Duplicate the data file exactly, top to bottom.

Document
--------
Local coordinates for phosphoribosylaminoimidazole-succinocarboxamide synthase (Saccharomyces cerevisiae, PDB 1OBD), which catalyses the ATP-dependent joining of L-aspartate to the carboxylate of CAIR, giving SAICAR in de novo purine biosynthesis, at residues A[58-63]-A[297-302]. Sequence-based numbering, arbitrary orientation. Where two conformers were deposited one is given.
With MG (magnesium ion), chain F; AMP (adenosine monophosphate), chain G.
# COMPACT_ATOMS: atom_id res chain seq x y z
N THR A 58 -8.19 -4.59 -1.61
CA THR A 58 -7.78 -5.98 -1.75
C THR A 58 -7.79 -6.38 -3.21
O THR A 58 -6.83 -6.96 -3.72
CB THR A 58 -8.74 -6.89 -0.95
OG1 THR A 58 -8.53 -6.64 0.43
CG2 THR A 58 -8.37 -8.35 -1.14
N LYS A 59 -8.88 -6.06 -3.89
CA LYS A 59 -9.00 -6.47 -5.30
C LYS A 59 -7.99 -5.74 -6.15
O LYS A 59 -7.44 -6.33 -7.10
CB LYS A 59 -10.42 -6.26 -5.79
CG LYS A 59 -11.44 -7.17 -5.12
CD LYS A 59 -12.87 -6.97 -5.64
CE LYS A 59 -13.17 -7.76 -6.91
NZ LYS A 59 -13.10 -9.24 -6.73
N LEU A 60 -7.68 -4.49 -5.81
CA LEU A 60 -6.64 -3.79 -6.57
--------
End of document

Local coordinates for phosphoribosylaminoimidazole-succinocarboxamide synthase (Saccharomyces cerevisiae, PDB 1OBD), which catalyses the ATP-dependent joining of L-aspartate to the carboxylate of CAIR, giving SAICAR in de novo purine biosynthesis, at residues A[58-63]-A[297-302]. Sequence-based numbering, arbitrary orientation. Where two conformers were deposited one is given.
With MG (magnesium ion), chain F; AMP (adenosine monophosphate), chain G.
# COMPACT_ATOMS: atom_id res chain seq x y z
N THR A 58 -8.19 -4.59 -1.61
CA THR A 58 -7.78 -5.98 -1.75
C THR A 58 -7.79 -6.38 -3.21
O THR A 58 -6.83 -6.96 -3.72
CB THR A 58 -8.74 -6.89 -0.95
OG1 THR A 58 -8.53 -6.64 0.43
CG2 THR A 58 -8.37 -8.35 -1.14
N LYS A 59 -8.88 -6.06 -3.89
CA LYS A 59 -9.00 -6.47 -5.30
C LYS A 59 -7.99 -5.74 -6.15
O LYS A 59 -7.44 -6.33 -7.10
CB LYS A 59 -10.42 -6.26 -5.79
CG LYS A 59 -11.44 -7.17 -5.12
CD LYS A 59 -12.87 -6.97 -5.64
CE LYS A 59 -13.17 -7.76 -6.91
NZ LYS A 59 -13.10 -9.24 -6.73
N LEU A 60 -7.68 -4.49 -5.81
CA LEU A 60 -6.64 -3.79 -6.57